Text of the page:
The early modern European book world was confronted with many crises and controversies. Some conflicts were of such monumental scale that they wrought significant reconfigurations of the trade. Others were more quotidian in nature – evidence of the intensely competitive and at times predatory nature of the industry. How publishing negotiated and responded to the various crises, conflicts and disputes of the age is explored by the rich and varied interdisciplinary contributions in this volume. To succeed in the business of books, printers and publishers needed to seize the advantage in the often complex environments in which they operated. What was required was determination, resilience, and inventiveness, even in the most challenging of times.

Series:

Edited by Tracy Chapman Hamilton and Mariah Proctor-Tiffany

This collection forges new ground in the discussion of aristocratic and royal women, their relationships with their objects, and medieval geography. It explores how women’s geographic and familial networks spread well beyond the borders that defined men’s sense of region and how the movement of their belongings can reveal essential information about how women navigated these often-disparate spaces. Beginning in early medieval Scandinavia, ranging from Byzantium to Rus', and multiple lands in Western Europe up to 1500, the essays span a great spatio-temporal range. Moreover, the types of objects extend from traditionally studied works like manuscripts and sculpture to liturgical and secular ceremonial instruments, icons, and articles of personal adornment, such as textiles and jewelry, even including shoes.

Sailing Across the World's Oceans

History & Catalogue of Dutch Charts Printed on Vellum 1580-1725

Günter Schilder and Hans Kok

After covering the Dutch VOC manuscript charts on vellum in Sailing for the East (ESHC 10, 2010), the printed charts on vellum by commercial Amsterdam chart-publishers cried out for scrutiny as well. Sailing Across the World’s Oceans discusses these rare remaining charts, of which some 150 copies could be traced, mostly kept in international institutions. Their titles run from Europe to Indian Ocean and Atlantic Ocean, the latter commonly called West-Indische Paskaerten. The charts are described and analysed in an illustrated cartobibliography. The extensive introduction investigates the development of Amsterdam as a recognized centre for map production and distribution in Europe. It also discusses navigation techniques used in the sixteenth and seventeenth centuries. The developing world image is considered, as it may be derived from Dutch contributions. This book delivers insight into chart-making history that has not been available before.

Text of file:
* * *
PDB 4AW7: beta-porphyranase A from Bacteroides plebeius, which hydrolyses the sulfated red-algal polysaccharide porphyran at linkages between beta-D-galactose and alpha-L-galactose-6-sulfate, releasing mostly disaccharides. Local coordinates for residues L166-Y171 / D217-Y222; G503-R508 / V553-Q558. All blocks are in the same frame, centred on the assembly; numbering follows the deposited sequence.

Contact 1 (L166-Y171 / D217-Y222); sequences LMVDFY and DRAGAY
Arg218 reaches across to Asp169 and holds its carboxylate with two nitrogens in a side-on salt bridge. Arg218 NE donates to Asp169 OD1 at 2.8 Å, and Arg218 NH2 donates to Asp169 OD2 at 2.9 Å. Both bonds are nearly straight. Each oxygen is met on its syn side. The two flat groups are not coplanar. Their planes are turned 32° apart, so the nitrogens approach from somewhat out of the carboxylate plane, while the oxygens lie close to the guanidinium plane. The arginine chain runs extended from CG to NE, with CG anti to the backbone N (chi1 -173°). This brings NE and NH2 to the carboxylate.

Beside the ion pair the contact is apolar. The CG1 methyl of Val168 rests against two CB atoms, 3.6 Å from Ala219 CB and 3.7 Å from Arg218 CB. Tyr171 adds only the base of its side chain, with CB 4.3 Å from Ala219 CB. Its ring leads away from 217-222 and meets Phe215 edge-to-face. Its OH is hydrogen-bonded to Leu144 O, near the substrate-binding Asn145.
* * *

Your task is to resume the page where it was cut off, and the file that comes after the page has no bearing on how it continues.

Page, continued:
A Companion to Birgitta of Sweden

and Her Legacy in the Later Middle Ages

Series:

Edited by Maria H. Oen

St. Birgitta of Sweden (d. 1373) is one of the most celebrated female visionaries and authors of the Middle Ages and a central figure in the history of late-medieval religion. An aristocratic widow, Birgitta left her native country in 1349 and settled in Rome, where she established herself as an outspoken critic of the Avignon Papacy and an advocate of spiritual and ecclesiastical reform. Birgitta founded a new monastic order, and her major work, The Heavenly Book of Revelations, circulated widely in a variety of monastic, reformist, and intellectual milieus following her death.

This volume offers an introduction to the saint and the reception of her work written by experts from various disciplines. In addition to acquainting the reader with the state of the scholarship, the study also presents fresh interpretations and new perspectives on Birgitta and the sources for her life and writings.

Contributors include Roger Andersson, Nirit Ben-Aryeh Debby, Unn Falkeid, Anna Fredriksson, Birgitta Fritz, Ann M. Hutchison, F. Thomas Luongo, Maria H. Oen, Anders Piltz, and Pavlína Rychterová.